Spartacus: Blood and Sand - The Complete First Season – Blu-ray Review
By Frankie Dees Sep 24, 2010, 11:49 GMT
Betrayed by the Romans. Forced into slavery. Reborn as a Gladiator. The classic tale of the Republic’s most infamous rebel comes alive in the graphic and visceral new series, Spartacus: Blood and Sand. Torn from his homeland and the woman he loves, Spartacus is condemned to the brutal world of the arena where blood and death are primetime entertainment. But not all battles are fought upon the sands. Treachery, corruption, ...more
Starz original series ‘Spartacus: Blood and Sand’ starts a bit shaky but becomes an entertaining amalgam of ‘300’, ‘Gladiator’ and, yep, ‘Caligula’ - with a level of violence and nudity that would rival that apex of 70’s excess. And now all that sordidness can be yours in high-def with this impressive Blu-ray, ahem, package.
Bearing little in common with the Kubrick pic outside of swords, sandals and thongs, the creators (including Sam Raimi whose past television output has been decidedly more innocuous i.e. ‘Xena: The Warrior Princess) look more to modern sword-and-sandal gorefests, particularly Snyder’s ‘300’, as its template.
But not content to merely regurgitate that pic’s slow-motion action and CGI hacking and slashing (despite the first couple episodes trying their damndest), the show ups the ante on every conceivable level with a storyline that goes to great lengths to be fascinating outside of all the debauchery. And the debauchery certainly doesn’t hurt.
The story (very loosely based on fact) tells the story of a lowly Thracian soldier (Andy Whitfield) taken into the Roman infantry and very quickly betrayed by Roman general Claudius (Craig Parker) when Spartacus (as he will become known) refuses an order that will leave Thracians in harm’s way. Separated from his wife Sura (who is sold into slavery), he is transported to Capua where he will be executed for entertainment by gladiators.
But he fights viciously for his life and comes under the purchase of Batiatus (John Hannah, the ‘Mummy’ franchise) that sees Spartacus as a great addition to his ludus, a gladiator school. It’s here that the series starts proper where we see the machinations of Rome at its most nasty.
Batiatus along with his scheming wife Lucretia (Xena herself Lucy Lawless) try to rise above massive debts while attempting to secure a reputable position amongst the Roman elite.
All the while, Spartacus commits wholeheartedly as a gladiator with the promise that Batiatus track down his wife and return her to him safely. But the road to being the champion of Capua will not be easily traveled as current champion Crixus (Manu Bennet) has no desire to give up his mantle.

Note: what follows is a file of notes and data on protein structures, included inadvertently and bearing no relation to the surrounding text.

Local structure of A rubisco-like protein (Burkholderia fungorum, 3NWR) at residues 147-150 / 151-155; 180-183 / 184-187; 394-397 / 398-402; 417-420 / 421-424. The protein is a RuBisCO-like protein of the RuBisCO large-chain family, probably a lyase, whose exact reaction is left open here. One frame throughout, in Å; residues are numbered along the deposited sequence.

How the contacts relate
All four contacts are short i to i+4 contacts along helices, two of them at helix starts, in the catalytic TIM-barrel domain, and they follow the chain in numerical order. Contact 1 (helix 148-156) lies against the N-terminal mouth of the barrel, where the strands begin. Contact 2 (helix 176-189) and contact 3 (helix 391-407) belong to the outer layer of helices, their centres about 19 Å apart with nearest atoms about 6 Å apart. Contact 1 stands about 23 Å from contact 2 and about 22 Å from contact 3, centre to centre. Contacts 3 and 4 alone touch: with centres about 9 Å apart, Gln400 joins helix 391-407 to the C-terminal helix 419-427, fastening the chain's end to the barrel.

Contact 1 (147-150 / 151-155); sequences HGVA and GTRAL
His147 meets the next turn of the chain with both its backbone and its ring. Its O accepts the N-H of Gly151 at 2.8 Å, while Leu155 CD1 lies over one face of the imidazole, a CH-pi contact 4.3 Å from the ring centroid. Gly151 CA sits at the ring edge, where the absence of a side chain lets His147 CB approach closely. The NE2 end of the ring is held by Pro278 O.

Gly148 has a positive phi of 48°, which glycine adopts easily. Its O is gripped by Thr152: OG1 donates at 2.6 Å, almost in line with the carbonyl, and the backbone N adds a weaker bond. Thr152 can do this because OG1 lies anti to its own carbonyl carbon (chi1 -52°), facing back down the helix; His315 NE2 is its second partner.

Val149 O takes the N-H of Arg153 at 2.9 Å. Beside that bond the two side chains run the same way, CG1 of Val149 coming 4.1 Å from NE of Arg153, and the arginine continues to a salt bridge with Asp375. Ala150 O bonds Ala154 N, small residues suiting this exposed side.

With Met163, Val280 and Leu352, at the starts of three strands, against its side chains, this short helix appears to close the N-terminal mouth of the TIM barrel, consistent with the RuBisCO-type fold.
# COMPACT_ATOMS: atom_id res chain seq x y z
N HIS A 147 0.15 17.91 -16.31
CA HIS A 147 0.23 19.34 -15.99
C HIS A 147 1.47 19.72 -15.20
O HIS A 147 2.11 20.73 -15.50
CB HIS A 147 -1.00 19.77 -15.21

To progress further into the plot would ruin some of the surprises but rest assured these 13 episodes will fly by in a whirlwind of blood-spurting violence, hedonistic sexual depravity and edge-of-your-seat theatrics.
With the wrong cast and the wrong approach, the show might have been so over the top that it becomes a comedic campfest, but luckily the cast brings it, particularly the male cast.
Andy Whitfield makes a solid lead and like the show gets better as the episodes progress - a highlight being a latter episode where he’s forced to make a tough decision with his only friend. It’s a pretty devastating sequence and Whitfield doesn’t hit a false note.
Most entertaining though is John Hannah as Batiatus who dominates every scene he’s in with a power-hungry sneer and an impressive mastery of perceived ancient Roman swearing. Manu Bennet makes an interesting antagonist who is nothing but honorable in his consistent hatred for Spartacus.
Also notable is Lucy Lawless who does a fine job siphoning whatever is left of the screen after Hannah is done with it.
All Thirteen episodes are presented with 1080p 1.78.1 encodes that are eye-wateringly beautiful with the severed limbs, decapitated heads, strewn eyeballs, bare breasts and prosthetic penises all sharing in the glory of fine detail and bright colors. Mostly red natch. The Dolby TrueHD 5.1 tracks are equally pounding.
And not to be outdone, the extras are as comprehensive as you would want with extended editions of many episodes, tons of commentaries, trivia tracks and more. The fourth disc also includes nine separate featurettes running roughly an hour that covers various cast/crew interviews, behind-the-scenes, historical facts and fictions, etc.
This is definitely not a show for everybody (particularly those that watch a lot of television with their kids, moms or grandmothers), but for those that know what their getting in to, you can’t get much more value for your entertainment dollar.
It’s not high art but it delivers on what it sells: ‘Blood and Boobs’, err, I mean ‘Blood and Sand.’
Visit the DVD database for more information.
FROM THE WEB
Further Reading on M&CAndy Whitfield Biography -
Andy Whitfield Links - M&C is not responsible for the content in external sitesJohn Hannah Biography -
John Hannah Links - M&C is not responsible for the content in external sitesLucy Lawless Biography -
Lucy Lawless Links - M&C is not responsible for the content in external sitesViva Bianca Biography -
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